Even as the Telangana bus transport strike neared the one-month mark, Chief Minister K Chandrasekhar Rao on Saturday announced the privatisation of 50% of the state's bus services and set a three-day deadline for agitating employees to resume their duties.
After a nearly five-hour marathon cabinet meeting earlier in the day, the chief minister announced that as many as 5,100 private buses would be given permits to run on specified routes. The Telangana State Road Transport Corporation (TSRTC) used to run 10,400 buses, out of which over 2,000 buses were already private and another 2,000 were in a dilapidated state, he said.
Mr Rao said that the privatisation move, which is being opposed by trade unions, is a policy decision of the cabinet and cannot be reversed by anybody. He also pointed out that the central government's recent amendment of the Motor Vehicles Act allows states to privatise in order to ensure sustainability.
"It is, however, not our intention to deprive striking employees of their job. We know that they are being misled by union leaders. We are giving them a wonderful opportunity to return and retain their job. They must rejoin unconditionally by November 5 midnight. But if they insist on being misled and losing their jobs, no one can help them," the chief minister said.
Mr Rao has been steadfastly refusing to give in to the striking employees' demands - including the merger of the Telangana State Road Transport Corporation (TSRTC) with the state government - and has warned them that they could soon be considered "self-dismissed" for joining an agitation deemed illegal by the state government. The state government counsel even told the Telangana High Court that striking employees can't be paid for the month of September because the corporation cannot dispense Rs 239 crore in salaries when it has less than Rs 10 crore in its coffers. The strike, it claims, has caused the TSRTC a revenue loss of up to Rs 175 crore.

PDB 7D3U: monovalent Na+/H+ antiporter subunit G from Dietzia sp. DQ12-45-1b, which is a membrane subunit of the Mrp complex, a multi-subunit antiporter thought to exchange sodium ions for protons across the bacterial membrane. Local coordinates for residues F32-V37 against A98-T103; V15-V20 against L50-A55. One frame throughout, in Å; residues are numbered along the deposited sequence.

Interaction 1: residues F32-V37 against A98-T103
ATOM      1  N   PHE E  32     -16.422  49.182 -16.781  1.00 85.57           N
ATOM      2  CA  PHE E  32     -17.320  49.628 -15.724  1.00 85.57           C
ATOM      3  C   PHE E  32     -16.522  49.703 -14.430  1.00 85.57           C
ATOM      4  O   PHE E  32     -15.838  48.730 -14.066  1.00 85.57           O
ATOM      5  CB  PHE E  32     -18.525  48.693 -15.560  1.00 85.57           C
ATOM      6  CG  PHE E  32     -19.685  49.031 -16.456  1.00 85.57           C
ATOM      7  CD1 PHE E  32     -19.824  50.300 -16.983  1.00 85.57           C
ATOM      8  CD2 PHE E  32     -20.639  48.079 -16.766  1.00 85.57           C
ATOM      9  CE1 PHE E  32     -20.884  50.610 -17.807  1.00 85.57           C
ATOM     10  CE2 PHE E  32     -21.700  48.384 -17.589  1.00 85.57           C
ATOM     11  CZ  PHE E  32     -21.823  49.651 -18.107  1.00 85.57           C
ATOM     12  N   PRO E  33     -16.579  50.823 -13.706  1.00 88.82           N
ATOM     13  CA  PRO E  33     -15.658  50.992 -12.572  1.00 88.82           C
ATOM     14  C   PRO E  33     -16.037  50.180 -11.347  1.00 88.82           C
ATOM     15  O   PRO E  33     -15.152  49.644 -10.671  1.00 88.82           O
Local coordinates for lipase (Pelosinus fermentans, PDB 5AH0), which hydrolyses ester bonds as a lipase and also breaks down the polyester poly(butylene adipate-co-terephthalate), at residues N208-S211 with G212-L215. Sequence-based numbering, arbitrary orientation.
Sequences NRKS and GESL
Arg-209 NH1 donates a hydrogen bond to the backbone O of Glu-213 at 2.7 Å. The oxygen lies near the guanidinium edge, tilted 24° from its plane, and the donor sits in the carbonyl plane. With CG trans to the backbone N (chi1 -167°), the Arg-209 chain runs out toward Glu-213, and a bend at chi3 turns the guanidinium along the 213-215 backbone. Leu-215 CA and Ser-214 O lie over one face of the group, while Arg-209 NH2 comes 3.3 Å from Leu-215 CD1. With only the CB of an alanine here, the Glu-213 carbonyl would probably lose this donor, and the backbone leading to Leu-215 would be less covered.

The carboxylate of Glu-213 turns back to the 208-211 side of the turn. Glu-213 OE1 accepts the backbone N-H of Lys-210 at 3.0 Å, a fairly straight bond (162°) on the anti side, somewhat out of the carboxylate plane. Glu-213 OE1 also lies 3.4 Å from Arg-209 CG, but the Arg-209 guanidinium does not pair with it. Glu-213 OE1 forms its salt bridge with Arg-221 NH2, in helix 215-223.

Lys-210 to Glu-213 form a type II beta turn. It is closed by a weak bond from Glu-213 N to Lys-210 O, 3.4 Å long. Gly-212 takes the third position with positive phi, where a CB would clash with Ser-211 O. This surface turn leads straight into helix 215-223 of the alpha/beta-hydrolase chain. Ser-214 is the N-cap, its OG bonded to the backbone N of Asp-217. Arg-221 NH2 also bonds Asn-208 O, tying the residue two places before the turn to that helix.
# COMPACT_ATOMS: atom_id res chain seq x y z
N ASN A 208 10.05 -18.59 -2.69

Three suicides and multiple incidents of employees suffering fatal heart attacks have been reported ever since the strike began on October 5.
Transport unions have, in turn, announced intensification of their protest. They will take up a weeklong strike programme, including a rural village protest along with other unions and political parties, and hold a big meeting at Chalo Tank Bund over the next week. They claim that they are owed around Rs 4,000 crore, which the government denies.
Defending the privatisation move, Mr Rao said that private buses make a profit of up to 75 paise per kilometre while the transport corporation only loses money. The unions, however, say that bus fares have not been hiked since 2016 despite sharp spikes in diesel rates.
The Chief Minister also ruled out any possibility of merging the TSRTC with the state government. "If I do that, 57 other corporations will also ask to be merged. It's practically impossible to do that," he said.